- All provisions related to securities law are applicable to a financial institution operating in an IFSC, except as otherwise provided in SEBI (International Financial Services Centre) Guidelines, 2015 (“SEBI IFSC Guidelines”). With the enactment of IFSC Listing Regulations, the framework for issuance of securities as provided in the SEBI IFSC Guidelines stands repealed and further limits the jurisdiction of SEBI in IFSCs. IFSCs thus provide for a far simpler and less cumbersome process of listing as opposed to the current framework prescribed by SEBI for listing of securities on the domestic stock exchanges;
- In relation to capital markets intermediaries, the SEBI guidelines permit SEBI-registered intermediaries to provide financial services relating to securities market in IFSC without forming a separate entity in IFSC, where services are offered exclusively to institutional investors, without prior SEBI approval;
- SEBI registered foreign portfolio investors, proposing to operate in IFSC, are permitted to operate in IFSC without undergoing any additional documentation and/ or prior approval process. Further, the SEBI regulations, governing FPIs, have relaxed certain norms for entities established in IFSC (such as the eligibility norms), required to be fulfilled by FPIs for registration with SEBI; and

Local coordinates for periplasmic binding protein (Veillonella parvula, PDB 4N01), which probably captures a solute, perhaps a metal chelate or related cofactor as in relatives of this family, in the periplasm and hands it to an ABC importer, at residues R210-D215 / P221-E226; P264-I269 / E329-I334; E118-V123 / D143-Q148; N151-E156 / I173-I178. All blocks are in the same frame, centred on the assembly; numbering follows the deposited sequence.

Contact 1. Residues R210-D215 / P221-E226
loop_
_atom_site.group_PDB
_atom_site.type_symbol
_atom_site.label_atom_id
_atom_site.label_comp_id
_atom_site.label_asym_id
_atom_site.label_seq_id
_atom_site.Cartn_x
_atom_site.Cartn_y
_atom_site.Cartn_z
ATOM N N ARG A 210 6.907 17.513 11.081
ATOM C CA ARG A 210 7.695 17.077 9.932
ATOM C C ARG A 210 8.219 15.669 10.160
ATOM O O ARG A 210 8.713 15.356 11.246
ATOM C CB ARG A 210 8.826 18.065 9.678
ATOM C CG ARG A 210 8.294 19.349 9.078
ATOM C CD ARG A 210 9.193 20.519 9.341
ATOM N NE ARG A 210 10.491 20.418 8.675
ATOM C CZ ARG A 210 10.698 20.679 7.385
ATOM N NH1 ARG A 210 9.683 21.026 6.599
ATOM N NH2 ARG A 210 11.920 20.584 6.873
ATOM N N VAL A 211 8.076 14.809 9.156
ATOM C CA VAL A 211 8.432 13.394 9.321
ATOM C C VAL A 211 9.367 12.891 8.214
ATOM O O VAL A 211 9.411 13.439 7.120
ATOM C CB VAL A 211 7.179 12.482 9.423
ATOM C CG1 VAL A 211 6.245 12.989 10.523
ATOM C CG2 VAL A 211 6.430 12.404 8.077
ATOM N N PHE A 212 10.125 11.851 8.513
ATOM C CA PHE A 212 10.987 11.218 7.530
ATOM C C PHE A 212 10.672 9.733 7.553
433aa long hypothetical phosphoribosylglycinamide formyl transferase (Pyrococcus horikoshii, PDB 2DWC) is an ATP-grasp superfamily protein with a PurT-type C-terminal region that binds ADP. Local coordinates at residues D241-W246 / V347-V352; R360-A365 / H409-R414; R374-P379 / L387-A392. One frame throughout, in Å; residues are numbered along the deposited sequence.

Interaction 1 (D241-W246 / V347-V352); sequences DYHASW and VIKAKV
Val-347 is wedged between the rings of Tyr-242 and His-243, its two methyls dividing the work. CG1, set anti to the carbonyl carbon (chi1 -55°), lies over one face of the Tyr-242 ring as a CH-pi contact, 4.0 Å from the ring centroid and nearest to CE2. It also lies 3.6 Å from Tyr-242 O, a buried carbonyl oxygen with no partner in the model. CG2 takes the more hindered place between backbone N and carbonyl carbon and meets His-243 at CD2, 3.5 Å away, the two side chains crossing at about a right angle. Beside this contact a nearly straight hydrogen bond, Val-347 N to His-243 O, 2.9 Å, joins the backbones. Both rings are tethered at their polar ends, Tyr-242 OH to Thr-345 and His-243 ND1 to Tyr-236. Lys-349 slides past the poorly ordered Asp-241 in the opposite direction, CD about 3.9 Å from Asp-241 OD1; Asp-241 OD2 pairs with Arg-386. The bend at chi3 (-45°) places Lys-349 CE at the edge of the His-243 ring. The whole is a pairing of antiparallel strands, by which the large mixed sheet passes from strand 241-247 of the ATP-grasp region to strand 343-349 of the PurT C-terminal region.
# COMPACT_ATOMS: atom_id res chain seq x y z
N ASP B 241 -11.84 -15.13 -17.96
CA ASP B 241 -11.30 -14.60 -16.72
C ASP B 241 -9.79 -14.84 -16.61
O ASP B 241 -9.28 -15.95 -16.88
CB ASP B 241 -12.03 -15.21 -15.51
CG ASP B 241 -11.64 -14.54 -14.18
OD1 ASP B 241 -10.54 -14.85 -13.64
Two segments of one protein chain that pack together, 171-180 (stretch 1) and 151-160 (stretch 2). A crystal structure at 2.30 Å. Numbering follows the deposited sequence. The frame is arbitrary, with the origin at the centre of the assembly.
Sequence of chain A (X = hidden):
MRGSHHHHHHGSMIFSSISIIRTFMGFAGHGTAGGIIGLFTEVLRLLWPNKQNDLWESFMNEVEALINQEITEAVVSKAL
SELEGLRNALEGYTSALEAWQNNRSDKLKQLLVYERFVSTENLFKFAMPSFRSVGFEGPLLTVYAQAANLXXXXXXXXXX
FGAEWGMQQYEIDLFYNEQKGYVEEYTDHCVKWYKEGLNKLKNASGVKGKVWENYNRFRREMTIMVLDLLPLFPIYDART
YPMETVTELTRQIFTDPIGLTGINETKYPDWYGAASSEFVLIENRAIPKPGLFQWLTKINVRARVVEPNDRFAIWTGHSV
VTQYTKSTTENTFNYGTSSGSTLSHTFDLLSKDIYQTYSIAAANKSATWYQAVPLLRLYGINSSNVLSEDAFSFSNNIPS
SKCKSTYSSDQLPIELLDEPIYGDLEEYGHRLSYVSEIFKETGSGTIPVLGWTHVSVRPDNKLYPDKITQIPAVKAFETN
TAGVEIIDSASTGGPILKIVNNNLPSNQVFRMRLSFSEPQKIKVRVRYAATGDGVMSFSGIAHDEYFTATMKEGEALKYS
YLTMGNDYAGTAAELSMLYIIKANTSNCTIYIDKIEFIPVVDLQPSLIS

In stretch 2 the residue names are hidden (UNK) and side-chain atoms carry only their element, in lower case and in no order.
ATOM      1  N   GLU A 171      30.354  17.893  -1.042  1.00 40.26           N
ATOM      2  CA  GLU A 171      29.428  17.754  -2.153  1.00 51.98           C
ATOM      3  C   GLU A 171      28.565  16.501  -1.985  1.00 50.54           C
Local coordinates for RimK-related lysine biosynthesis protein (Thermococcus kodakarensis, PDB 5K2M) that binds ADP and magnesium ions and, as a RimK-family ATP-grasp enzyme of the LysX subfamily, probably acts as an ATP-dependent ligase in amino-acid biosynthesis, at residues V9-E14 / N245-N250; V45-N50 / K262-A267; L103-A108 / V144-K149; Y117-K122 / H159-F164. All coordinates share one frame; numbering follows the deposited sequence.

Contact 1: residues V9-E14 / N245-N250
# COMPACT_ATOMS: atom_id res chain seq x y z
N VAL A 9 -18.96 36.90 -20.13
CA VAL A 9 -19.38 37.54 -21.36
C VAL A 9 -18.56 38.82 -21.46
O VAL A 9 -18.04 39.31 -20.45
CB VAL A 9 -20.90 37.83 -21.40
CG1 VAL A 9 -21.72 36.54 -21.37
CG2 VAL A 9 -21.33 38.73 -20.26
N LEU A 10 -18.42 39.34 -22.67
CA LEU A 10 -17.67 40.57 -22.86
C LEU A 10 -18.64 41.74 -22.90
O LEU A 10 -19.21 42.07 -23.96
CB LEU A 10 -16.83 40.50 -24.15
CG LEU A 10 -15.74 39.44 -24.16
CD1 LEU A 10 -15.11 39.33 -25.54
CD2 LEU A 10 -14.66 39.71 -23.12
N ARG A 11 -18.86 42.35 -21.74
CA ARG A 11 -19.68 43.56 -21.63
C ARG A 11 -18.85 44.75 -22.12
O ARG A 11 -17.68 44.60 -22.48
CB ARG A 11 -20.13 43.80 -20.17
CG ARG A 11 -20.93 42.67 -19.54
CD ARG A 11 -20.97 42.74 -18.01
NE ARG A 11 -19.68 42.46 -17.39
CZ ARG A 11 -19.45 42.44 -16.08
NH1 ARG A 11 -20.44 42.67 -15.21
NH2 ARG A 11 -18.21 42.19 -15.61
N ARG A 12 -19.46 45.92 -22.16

- The Ministry of Corporate Affairs has provided certain procedural exemptions/ relaxations to licenced companies set up in IFSC.
Given that IFSCA has been recently set up, it is working towards further streamlining the regulations and reducing dependencies on domestic regulators, while being very proactive and light touch in its approach. This would further enable a friendlier framework and infrastructure, and thereby reduce the oversight and compliance required by various domestic regulators and improve the ease of doing business.
Stock Exchanges in IFSC